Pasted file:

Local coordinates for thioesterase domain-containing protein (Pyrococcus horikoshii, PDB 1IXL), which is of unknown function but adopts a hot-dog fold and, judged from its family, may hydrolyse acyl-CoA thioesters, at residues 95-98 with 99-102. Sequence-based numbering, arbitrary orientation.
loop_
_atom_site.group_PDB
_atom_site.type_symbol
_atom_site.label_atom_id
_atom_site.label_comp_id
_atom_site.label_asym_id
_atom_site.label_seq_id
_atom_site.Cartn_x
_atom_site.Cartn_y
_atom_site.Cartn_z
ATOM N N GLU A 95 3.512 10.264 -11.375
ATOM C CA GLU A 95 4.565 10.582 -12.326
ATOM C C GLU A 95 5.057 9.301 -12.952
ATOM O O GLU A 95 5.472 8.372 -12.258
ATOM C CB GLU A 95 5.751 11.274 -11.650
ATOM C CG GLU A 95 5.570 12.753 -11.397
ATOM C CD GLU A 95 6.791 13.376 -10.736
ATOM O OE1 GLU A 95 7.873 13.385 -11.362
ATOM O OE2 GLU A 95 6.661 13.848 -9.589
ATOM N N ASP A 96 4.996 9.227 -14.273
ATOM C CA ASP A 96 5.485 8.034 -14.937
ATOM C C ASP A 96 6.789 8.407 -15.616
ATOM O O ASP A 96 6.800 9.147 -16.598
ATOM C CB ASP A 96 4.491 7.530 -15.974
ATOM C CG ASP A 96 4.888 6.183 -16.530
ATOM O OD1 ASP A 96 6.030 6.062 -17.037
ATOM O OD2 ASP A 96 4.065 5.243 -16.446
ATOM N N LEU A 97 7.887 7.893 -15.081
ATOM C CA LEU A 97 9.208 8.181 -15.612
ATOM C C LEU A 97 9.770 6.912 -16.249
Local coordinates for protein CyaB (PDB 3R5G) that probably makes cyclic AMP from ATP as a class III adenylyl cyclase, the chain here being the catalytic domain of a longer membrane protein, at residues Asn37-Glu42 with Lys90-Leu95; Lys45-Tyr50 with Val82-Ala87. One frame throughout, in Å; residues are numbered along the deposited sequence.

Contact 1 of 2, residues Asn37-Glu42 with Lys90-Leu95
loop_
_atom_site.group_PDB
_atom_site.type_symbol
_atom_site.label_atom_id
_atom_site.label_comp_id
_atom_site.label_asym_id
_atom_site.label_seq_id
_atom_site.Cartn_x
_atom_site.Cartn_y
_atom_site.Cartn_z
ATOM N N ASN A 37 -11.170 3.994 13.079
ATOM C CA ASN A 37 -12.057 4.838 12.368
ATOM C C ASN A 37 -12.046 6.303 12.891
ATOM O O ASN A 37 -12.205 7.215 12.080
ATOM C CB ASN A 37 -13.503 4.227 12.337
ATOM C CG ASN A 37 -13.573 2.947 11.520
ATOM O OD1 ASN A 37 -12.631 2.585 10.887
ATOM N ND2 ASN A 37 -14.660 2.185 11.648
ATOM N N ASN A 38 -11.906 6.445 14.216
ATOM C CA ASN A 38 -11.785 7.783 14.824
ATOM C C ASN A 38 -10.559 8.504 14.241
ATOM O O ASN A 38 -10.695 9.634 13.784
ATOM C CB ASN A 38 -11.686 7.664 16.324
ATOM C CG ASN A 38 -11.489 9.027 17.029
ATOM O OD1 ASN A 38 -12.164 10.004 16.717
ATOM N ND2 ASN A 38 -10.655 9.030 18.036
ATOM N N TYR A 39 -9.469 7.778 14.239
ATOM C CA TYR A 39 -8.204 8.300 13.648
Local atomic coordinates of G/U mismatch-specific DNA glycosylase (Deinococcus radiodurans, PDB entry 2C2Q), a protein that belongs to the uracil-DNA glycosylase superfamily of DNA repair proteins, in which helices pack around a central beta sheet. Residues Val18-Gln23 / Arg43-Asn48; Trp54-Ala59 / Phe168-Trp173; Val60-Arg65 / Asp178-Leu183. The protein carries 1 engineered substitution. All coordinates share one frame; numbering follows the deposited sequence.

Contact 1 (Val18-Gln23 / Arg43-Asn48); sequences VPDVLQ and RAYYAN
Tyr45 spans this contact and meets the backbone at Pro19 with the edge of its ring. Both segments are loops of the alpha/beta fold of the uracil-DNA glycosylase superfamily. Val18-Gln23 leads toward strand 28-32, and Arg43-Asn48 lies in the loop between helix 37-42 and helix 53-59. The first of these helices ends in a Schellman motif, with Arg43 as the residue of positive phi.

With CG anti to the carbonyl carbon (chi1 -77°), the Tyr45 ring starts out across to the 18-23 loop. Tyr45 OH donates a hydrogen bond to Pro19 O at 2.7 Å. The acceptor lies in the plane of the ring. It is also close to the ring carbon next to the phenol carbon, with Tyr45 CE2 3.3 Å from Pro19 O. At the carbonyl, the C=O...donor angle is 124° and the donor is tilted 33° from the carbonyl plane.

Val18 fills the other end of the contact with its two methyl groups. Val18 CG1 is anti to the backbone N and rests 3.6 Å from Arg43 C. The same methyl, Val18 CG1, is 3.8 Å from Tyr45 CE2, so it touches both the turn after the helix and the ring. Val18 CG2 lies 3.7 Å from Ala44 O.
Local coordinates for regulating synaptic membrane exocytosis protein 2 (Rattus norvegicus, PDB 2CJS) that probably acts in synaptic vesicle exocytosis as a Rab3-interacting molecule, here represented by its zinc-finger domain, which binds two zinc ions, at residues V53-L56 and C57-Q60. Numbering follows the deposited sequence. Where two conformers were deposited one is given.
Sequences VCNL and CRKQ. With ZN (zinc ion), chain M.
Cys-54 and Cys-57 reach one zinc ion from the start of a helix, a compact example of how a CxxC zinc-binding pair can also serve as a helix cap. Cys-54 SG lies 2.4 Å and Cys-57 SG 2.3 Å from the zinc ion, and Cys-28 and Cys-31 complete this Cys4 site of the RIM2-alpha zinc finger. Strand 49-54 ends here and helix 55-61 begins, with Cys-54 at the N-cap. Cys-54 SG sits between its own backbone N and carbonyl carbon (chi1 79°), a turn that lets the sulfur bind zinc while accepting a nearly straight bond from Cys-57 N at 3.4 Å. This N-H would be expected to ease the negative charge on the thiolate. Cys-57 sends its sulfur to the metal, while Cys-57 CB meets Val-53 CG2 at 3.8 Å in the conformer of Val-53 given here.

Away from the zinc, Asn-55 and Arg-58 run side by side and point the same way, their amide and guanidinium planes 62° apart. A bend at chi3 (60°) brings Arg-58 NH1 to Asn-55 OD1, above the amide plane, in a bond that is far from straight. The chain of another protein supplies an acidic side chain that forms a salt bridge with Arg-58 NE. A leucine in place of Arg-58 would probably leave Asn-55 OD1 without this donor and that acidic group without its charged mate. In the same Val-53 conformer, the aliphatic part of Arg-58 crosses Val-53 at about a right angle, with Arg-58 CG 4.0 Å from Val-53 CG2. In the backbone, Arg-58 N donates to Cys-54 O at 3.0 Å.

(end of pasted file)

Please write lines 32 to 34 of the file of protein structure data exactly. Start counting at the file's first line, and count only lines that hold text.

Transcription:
Local coordinates for protein CyaB (PDB 3R5G) that probably makes cyclic AMP from ATP as a class III adenylyl cyclase, the chain here being the catalytic domain of a longer membrane protein, at residues Asn37-Glu42 with Lys90-Leu95; Lys45-Tyr50 with Val82-Ala87. One frame throughout, in Å; residues are numbered along the deposited sequence.

Contact 1 of 2, residues Asn37-Glu42 with Lys90-Leu95
loop_